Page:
The distilleries are within 20 miles of each other and both enjoy limestone-rich water sources (much like in Kentucky). Daniel’s, however, dwarfs Dickel in size and notoriety, thanks in part to unofficial endorsements by among others Frank Sinatra and the Rat Pack. Its constant growth led to one of its line extensions: Jack Daniel’s Single Barrel. Looking for more space to age whiskey in, the company opened up its rafters of warehouses for storage and subsequently found that the barrels kept there had a special quality.
Dickel takes a different aging tack altogether, using only one-story warehouses located on hilltops. The thinking is that the whiskey gets better air circulation, meaning more consistency between barrels. The distillery, which has adamantly avoided modernization, also looks back to its roots for one of its main points of distinction. The founder noticed that the whisky (Dickel’s uses the Scottish spelling) made in the winter months tasted better. Today, the new-make whiskey is chilled before it starts the filtration process to mimic the same conditions. Temporarily shuttered in the 1990s, it was reopened to fulfill demand. The closure left it with some especially old whisky, some of which goes into Dickel’s Barrel Select, made yearly from 10 handpicked casks.
After the micro-brewing revolution that erupted almost four decades ago, it seemed that something similar was due in the distillery world. At first, legal and fiscal hurdles kept that from happening, but recently craft whiskey has become a formidable reality. With relaxed licensing laws and newfound public interest, there are now hundreds of small distillers in some 30 states.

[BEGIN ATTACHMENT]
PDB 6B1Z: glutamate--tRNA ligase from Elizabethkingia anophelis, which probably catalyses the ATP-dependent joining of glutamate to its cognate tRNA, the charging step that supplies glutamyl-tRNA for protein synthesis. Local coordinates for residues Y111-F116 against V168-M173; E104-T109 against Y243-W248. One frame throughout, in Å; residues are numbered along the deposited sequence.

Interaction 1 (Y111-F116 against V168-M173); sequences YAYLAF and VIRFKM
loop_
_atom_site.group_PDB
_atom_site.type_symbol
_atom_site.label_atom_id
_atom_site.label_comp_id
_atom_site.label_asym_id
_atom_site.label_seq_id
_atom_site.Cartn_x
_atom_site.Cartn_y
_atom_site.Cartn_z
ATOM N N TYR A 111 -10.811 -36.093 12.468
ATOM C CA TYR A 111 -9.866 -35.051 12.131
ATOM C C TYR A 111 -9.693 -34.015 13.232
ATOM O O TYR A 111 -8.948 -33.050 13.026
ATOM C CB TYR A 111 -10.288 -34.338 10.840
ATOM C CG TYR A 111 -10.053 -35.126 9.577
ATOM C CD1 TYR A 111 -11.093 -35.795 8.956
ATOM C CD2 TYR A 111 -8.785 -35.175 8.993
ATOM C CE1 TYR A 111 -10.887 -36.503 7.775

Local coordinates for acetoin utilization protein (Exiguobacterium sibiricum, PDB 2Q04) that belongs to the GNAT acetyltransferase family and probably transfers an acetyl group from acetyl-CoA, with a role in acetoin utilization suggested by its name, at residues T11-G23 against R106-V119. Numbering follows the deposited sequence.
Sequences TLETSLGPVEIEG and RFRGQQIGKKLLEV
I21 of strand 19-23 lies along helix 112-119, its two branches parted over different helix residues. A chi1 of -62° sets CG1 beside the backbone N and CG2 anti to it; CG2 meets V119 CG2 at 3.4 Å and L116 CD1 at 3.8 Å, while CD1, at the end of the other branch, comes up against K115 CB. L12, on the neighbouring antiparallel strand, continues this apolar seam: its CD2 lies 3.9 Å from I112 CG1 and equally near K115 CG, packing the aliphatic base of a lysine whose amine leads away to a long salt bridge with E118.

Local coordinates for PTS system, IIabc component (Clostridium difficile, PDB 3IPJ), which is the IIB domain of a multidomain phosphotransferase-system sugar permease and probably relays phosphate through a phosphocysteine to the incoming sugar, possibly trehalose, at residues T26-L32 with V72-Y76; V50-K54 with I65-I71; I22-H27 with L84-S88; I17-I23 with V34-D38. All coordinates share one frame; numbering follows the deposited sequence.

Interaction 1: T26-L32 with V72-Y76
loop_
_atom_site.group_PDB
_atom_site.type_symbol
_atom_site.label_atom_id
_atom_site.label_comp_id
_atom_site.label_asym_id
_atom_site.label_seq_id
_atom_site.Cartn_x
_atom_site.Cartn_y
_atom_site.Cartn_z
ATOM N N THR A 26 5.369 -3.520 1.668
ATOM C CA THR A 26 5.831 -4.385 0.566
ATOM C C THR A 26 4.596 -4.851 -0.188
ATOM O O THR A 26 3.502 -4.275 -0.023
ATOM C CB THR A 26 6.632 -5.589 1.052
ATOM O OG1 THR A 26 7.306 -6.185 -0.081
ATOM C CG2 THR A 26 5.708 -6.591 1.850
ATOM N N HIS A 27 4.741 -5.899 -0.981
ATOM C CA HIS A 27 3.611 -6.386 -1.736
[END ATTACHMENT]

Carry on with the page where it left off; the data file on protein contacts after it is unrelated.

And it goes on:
The output hasn’t been much so far, at least compared with the big spirits makers, but the movement is obviously gaining ground. Many are devoted to vodkas as those are products that go immediately to market. Nevertheless whiskey is well-represented as well because of its artisanal nature.
Craft distillers, which make small batch products, can react quickly to consumer trends. They can also distinguish themselves with unusual grain recipes. (New York State’s Hillrock and Colorado’s Stranahan’s each make 100 percent barley whiskeys, which are essentially like single-malt Scotch.) Talk of a whiskey terroir is often bandied about because many distillers source local ingredients.
Where the small guy loses ground is in aging. Most haven’t been in operation long enough to have barrels that would rival the dozen-plus-year-old whiskeys that so many big distillers have on hand. Nor do craft distillers have the enormous breadth of barrels to choose from when mixing whiskey together.
Craft distillers can speed maturation by using small casks, which increases the wood-surface-area-to-volume ratio, but doesn’t always provide the same depth as longer aging. Some, like Wisconsin’s Death’s Door and California’s Charbay, have eschewed aging almost entirely, creating clear whiskeys. Aged for plain whiskey’s legal minimum one day in wood, they are very similar to the raw product that comes off the still. Some of these products have been called by the Kentucky term “white dog” and even “moonshine,” although it isn’t an illicit spirit. It is interesting to see what whiskey tastes like right off the still, but don’t expect the mellow tones of straight whiskey.
One of the industry’s most popular segments has some purists crying foul—flavored whiskeys. Wild Turkey makes American Honey and Jack Daniel’s Tennessee Honey. Heaven Hill makes a honey and a cherry variety. And Jim Beam’s Red Stag comes in black cherry, honey tea and spiced cinnamon.
On the one hand, the movement seems to adulterate a product marked by its struggle to remain pure. On the other hand there is strong history for whiskey-based liqueurs stemming from Scotland and Ireland. And no higher an authority than master distiller Jimmy Russell recalls that his mother once rubbed a combination of Bourbon and honey on his gums when he was teething.
“It’s good for a cough, too,” says the whiskey legend. “So I always try to have a cough.”
To read more about the history of whiskey, click here.